Reshaping British Concert Life: Tracking the Performance History of Hector Berlioz’s La Damnation de Faust in Nineteenth-Century Britain
- Author(s): Howerton, Rachel
- Advisor(s): Adams, Byron
- et al.
The 1846 première in Paris of Hector Berlioz’s (1803–1869) dramatic choral adaptation of Goethe’s poem La Damnation de Faust was initially deemed a failure. Undeterred, two years later Berlioz traveled to London to promote his music to the British public. While initially failing to capture the lasting attention of British audiences, by the end of the century, Faust had transformed from a virtually unknown musical work to a popular standard on British concert programs. Using the performance history of Faust as a case study, this dissertation tracks and contextualizes the work within the transformative shift in musical taste that occurred in Britain between 1848 and 1918. In trying to understand the move of highbrow musical forms into the realm of working-class culture, some scholars have begun addressing the use of music by nineteenth-century governments as a socioeconomic tool for class development; others have begun documenting the amateur choral movement in Victorian Britain. More work is needed, however, on understanding the link between the development of Victorian musical taste and the growing socioeconomic changes of class morality and structure through music education as a response to industrialization.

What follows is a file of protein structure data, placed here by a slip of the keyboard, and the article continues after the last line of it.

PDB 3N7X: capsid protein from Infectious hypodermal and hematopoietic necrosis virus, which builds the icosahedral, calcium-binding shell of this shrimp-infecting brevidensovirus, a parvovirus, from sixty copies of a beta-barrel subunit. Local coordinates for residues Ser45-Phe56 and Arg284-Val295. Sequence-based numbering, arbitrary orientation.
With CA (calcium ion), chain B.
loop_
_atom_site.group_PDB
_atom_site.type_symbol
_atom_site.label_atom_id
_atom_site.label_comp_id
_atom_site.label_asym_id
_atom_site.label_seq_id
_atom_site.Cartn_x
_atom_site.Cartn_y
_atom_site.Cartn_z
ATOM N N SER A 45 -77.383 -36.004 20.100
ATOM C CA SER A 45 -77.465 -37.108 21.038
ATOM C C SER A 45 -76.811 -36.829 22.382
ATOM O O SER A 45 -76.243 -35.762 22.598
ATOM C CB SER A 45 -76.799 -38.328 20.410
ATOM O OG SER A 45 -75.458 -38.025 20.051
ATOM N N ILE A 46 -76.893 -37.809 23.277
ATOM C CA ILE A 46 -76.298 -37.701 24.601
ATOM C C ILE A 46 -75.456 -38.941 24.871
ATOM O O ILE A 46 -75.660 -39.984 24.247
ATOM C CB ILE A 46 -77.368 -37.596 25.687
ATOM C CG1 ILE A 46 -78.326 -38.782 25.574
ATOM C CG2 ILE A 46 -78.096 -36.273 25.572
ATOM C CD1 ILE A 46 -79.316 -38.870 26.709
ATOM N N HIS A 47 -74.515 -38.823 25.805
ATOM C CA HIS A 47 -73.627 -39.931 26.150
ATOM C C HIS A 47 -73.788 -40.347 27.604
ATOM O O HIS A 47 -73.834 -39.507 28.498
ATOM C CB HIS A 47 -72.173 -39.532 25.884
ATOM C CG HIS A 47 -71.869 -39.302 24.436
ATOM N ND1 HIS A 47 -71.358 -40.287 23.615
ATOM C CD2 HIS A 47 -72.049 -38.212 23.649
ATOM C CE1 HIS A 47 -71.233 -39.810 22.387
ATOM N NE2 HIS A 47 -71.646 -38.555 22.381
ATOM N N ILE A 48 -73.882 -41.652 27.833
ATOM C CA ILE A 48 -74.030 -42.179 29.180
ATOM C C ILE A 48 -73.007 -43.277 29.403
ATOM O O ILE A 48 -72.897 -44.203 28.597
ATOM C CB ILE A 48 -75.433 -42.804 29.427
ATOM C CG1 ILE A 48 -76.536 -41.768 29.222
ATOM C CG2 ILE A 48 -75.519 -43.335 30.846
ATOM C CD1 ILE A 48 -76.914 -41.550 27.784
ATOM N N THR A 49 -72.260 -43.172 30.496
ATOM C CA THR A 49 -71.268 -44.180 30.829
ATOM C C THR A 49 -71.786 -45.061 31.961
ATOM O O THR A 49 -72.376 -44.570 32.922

In addition to identifying the British première of the work in February 1880 as the catalyst for cementing Berlioz’s permanent place in the British orchestral repertoire, this study also discusses the orchestral training and audience development required for this first performance to occur as well as the transformative effect that it had on British concert life, particularly at the regional triennial musical festivals. Furthermore, this study explores the transition of Faust from the concert hall to popular seaside resorts and how this development laid the foundation for the even greater interest in Berlioz’s music in the mid-twentieth century. By applying current theoretical discussions on the topics of British performance history, historiography, and transnational identity to data that was obtained through archival investigation, this research contributes towards a greater understanding of the cultural development in musical taste that occurred in late nineteenth-century Britain as well as the use of music as a philanthropic and socioeconomic tool in transnational contexts.